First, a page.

Meanwhile, Charlie Hart is just trying to blend in. A member of the hardworking vendor class, Charlie spends her days studying in school and working in her parents' restaurant. The people of the vendor class are a step above those in the servant class, and in addition to the common tongue of Englaise, they're allowed to speak Parshon, the language assigned to their class after the revolution, when the queen decided the best way to keep the people from rising up again was to make sure they couldn't communicate with each other. Or look at each other. To raise your eyes to the face of someone in a class above yours means death.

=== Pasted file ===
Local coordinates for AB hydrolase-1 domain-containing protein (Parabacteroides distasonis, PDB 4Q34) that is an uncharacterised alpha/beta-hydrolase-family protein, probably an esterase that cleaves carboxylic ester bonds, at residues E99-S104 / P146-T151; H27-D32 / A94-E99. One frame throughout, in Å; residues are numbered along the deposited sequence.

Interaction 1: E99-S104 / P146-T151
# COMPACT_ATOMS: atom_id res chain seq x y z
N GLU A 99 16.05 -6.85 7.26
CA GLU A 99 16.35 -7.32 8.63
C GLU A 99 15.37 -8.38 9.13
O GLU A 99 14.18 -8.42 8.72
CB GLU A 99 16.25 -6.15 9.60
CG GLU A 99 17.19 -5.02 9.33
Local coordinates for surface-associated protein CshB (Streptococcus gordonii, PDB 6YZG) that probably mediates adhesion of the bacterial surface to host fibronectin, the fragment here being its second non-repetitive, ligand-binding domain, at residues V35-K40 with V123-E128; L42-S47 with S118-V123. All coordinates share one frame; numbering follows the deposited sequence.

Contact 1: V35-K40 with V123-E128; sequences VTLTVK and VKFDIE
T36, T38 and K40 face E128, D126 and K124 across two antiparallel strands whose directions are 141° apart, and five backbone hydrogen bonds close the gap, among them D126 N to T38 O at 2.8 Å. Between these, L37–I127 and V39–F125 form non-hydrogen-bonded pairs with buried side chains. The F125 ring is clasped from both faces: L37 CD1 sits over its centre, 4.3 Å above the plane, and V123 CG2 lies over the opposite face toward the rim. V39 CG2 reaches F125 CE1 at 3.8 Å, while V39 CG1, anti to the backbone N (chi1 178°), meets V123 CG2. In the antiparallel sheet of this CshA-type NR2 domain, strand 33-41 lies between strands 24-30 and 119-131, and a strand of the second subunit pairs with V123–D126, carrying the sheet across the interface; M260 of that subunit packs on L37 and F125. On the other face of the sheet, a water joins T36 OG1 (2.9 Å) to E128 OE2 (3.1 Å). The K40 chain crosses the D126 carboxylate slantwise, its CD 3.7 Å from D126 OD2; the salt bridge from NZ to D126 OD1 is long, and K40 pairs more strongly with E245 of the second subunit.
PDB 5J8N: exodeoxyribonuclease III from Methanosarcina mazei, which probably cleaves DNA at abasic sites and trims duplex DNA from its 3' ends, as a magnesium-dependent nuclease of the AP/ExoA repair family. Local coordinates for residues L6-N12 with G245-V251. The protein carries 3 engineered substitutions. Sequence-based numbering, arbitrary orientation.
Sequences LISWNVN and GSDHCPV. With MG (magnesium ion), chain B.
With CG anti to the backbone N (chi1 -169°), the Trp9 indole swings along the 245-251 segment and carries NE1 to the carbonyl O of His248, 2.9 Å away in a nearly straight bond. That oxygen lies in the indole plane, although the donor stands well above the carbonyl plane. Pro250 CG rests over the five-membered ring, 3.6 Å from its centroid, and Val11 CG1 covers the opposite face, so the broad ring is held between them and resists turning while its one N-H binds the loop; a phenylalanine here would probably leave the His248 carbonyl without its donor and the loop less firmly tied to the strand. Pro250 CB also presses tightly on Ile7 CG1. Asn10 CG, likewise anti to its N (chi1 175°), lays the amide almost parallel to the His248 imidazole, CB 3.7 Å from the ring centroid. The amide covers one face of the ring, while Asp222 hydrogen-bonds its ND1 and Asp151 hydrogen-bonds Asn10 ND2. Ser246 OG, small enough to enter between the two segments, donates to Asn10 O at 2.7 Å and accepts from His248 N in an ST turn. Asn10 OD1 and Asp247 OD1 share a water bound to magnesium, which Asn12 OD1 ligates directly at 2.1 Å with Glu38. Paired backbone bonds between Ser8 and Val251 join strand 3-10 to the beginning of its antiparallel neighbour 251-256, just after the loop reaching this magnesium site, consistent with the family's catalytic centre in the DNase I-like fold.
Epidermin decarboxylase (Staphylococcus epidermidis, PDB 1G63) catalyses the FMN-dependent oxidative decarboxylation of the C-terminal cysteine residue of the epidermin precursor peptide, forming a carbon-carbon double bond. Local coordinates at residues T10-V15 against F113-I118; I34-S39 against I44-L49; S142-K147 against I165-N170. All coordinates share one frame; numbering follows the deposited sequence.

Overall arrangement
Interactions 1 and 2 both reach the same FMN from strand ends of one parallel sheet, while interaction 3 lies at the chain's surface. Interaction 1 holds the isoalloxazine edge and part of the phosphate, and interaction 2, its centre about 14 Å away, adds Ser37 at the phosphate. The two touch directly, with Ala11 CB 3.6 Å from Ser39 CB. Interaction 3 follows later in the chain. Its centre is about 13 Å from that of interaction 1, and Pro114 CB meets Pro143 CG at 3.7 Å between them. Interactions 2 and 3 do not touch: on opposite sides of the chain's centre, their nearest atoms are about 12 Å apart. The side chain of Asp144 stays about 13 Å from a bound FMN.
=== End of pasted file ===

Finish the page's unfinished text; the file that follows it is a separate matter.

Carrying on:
But Charlie has a problem. She was born with the ability to understand all languages, and that makes it hard for her to keep from looking at people above her when she understands the cruel things they say. Desperate to keep their daughter's secret, Charlie's parents have trained her to keep her head down and to keep people from noticing her, and she's used to her best friend Brook getting all the attention whenever they go out anyway. So when she meets a handsome stranger with eyes only for her at an underground club, she doesn't know how to handle the attention. And when Max starts appearing all over town wherever she is, she starts to wonder who he really is and if he has ulterior motives for seeking her out. She's caught the attention of someone else at the club, too, a dangerous and powerful man named Xander. When the city falls under attack, Charlie is separated from her family, and when she discovers who she really is, she has to decide which of these men she can trust, and what the consequences will be, as the queen's net begins to tighten around her, and as the queen's enemies start looking for her, too.